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Old English Apple Hat

If it's true there's a 'time for everything under Heaven', then midwinter is quite definitely the most appropriate time to make an old-fashioned steamed pudding. There's nothing wrong with a cold, grey month in the calendar when it can justify such wonderful culinary indulgence. Here, I am offering you the real thing – a soft, steamy suet crust encasing fragrant and luscious apples, with a hint of cloves. It's no trouble at all to make, and you can leave it gently steaming away while you go for a brisk walk in the wintry chill, knowing all that soothing, comforting pleasure is awaiting you on your return.

 Old English Apple Hat

  Serves 6-8

For the suet pastry:
 8 oz (225 g) self-raising flour, plus a little extra for dusting
 4 oz (110 g) shredded suet
 a little butter for greasing
For the filling:
 1 lb (450 g) Bramley apples (weight after coring), washed (no need to peel)
 8 oz (225 g) Cox's apples (weight after coring), washed (no need to peel)
 2 oz (50 g) golden caster sugar
 6 cloves
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You will also need a large pudding basin, 3½ inches (9 cm) base diameter, 6½ inches (16 cm) top diameter and 4½ inches (11.5 cm) deep, very well buttered; some kitchen foil and string; and a steamer.

This recipe is taken from How to Cook Book Three.


To make the suet pastry, all you do is sift the flour into a bowl, add the suet and a pinch of salt and mix them together. Now start to add a little cold water, sprinkling it here and there. Then take a flat-bladed knife and begin to mix with it, still adding water, until the mixture looks like it is coming together. Finish off using your hands, adding drops of water until you get a smooth, elastic dough. There's no need to rest the dough, so you can straightaway reserve a quarter of the pastry (for the lid) and then roll the rest out on a flat, lightly floured surface to a 10 inch (25.5 cm) round, giving it quarter turns as you roll to keep the round shape.

Now transfer the pastry to the pudding basin and arrange it to form a lining, using your hands to press it round as evenly as possible. If you have some pastry above the rim, just squeeze it down to form a neat edge. Next, cut the apples into quarters. Now slice them into 1/2 inch (1 cm) chunks and, as you add them to the basin, sprinkle in the sugar and tuck in a clove here and there. Pack the apples down as you go and don't worry if they rise a bit above the top, as they will shrink in the cooking.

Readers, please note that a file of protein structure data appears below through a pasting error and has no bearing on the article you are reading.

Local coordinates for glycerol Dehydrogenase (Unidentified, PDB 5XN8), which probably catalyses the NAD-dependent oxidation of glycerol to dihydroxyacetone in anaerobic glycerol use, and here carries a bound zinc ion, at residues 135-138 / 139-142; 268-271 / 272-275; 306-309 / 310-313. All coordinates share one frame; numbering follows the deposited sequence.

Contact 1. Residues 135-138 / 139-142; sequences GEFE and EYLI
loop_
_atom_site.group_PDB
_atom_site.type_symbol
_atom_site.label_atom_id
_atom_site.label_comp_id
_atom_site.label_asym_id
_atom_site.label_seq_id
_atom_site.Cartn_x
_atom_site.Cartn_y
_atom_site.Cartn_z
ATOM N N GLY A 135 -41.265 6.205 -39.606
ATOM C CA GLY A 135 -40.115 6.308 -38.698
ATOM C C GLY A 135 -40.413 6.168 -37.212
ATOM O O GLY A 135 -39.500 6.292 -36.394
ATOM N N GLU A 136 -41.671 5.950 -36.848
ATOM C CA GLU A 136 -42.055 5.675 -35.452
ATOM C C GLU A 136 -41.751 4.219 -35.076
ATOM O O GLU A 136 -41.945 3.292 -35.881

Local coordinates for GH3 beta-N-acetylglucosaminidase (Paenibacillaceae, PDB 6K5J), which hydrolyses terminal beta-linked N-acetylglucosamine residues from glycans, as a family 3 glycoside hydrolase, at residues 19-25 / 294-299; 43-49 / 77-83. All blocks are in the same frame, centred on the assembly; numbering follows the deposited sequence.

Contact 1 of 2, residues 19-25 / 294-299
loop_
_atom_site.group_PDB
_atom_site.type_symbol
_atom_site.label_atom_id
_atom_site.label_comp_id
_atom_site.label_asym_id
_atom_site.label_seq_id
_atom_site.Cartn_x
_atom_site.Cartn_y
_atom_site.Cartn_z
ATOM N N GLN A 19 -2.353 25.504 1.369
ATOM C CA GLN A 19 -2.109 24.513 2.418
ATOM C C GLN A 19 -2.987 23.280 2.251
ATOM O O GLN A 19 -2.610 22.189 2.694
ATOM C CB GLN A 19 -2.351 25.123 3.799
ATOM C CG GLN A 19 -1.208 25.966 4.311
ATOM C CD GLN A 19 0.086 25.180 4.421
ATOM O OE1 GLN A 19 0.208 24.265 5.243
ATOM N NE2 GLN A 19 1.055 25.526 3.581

Now roll out the reserved pastry to form the lid, dampen the edge all round with water, then place it over the apples. Press the edge all round to weld it to the edge of the pastry lining the basin. After that, take a double sheet of kitchen foil, about 10 inches (25.5 cm) square, make a pleat in the centre and cover the top of the pudding with it.

Then tie it securely with string around the top of the basin, and make a string handle (to help you lift it into the steamer) by attaching a length of string to both sides. Now boil a kettle and pour the boiling water into a saucepan to about halfway, place it over a medium heat and when it comes back to the boil, fit the steamer over the top. Pop the pudding in, put the lid on and steam the pudding for exactly 2 hours, keeping the water at a steady simmer. After an hour, check the water level in the saucepan and, if necessary, top up with boiling water.

To serve the pudding, remove the string and kitchen foil, loosen the pudding all round with a palette knife, then turn it out on to a warmed plate. Serve cut into slices, with the apples strewn around the pastry and – it has to be said – lots of proper custard.


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